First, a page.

It took the biggest outbreak in years of a disease that once was nearly eradicated in the United States to put a bill through the California Legislature requiring children to be vaccinated for measles and other preventable diseases before starting school. The resistance continued despite the law, despite 159 cases of measles tracked to Disneyland, despite a thorough debunking of a still stubborn myth that vaccines can cause autism.
Vaccination rates have shot up, and cases of measles and other contagious diseases have declined sharply since the law took effect in 2016. There’s still too much abuse of what was supposed to be a narrow exception to the law to allow physicians to exempt children for medical reasons.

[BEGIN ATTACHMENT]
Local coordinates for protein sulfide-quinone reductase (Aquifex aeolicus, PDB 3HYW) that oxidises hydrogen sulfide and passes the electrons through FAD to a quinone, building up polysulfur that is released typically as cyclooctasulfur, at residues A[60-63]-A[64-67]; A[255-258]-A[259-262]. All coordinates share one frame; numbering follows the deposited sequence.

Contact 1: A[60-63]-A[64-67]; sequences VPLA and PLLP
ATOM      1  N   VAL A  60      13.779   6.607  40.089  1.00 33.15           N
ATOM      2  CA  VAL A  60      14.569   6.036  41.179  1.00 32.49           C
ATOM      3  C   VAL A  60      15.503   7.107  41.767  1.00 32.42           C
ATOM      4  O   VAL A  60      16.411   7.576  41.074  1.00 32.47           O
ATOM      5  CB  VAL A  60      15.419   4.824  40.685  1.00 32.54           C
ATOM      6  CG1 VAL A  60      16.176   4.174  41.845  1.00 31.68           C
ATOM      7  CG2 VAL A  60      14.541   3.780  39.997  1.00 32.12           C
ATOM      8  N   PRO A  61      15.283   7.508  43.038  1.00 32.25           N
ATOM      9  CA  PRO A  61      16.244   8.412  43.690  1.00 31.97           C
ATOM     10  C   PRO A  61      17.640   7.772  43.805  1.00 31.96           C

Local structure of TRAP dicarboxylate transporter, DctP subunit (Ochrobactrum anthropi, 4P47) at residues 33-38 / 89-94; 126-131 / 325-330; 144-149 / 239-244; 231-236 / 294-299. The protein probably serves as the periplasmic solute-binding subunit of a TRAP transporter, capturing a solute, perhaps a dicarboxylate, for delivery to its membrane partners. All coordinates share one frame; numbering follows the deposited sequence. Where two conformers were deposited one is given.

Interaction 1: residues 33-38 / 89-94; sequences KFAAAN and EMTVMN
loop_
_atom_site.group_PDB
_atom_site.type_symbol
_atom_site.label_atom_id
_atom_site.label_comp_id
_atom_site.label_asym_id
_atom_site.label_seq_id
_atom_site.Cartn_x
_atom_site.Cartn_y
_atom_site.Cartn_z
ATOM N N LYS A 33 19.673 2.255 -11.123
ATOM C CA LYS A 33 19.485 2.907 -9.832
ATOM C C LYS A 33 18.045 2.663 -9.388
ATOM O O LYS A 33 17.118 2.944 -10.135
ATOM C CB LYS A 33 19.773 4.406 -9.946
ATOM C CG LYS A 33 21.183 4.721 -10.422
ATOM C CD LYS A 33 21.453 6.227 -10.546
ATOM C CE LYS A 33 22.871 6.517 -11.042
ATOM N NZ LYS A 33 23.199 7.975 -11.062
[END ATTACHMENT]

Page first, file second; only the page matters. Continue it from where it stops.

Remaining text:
But the state recently put a Southern California doctor on probation for granting an exemption without first gathering medical information and, this week, a court rejected a legal challenge to the law, saying mandatory vaccinations don’t violate freedom of religion or the right to an education. The state 2nd District Court of Appeal called vaccinations “the gold standard for preventing the spread of contagious diseases.” Thumbs up to that.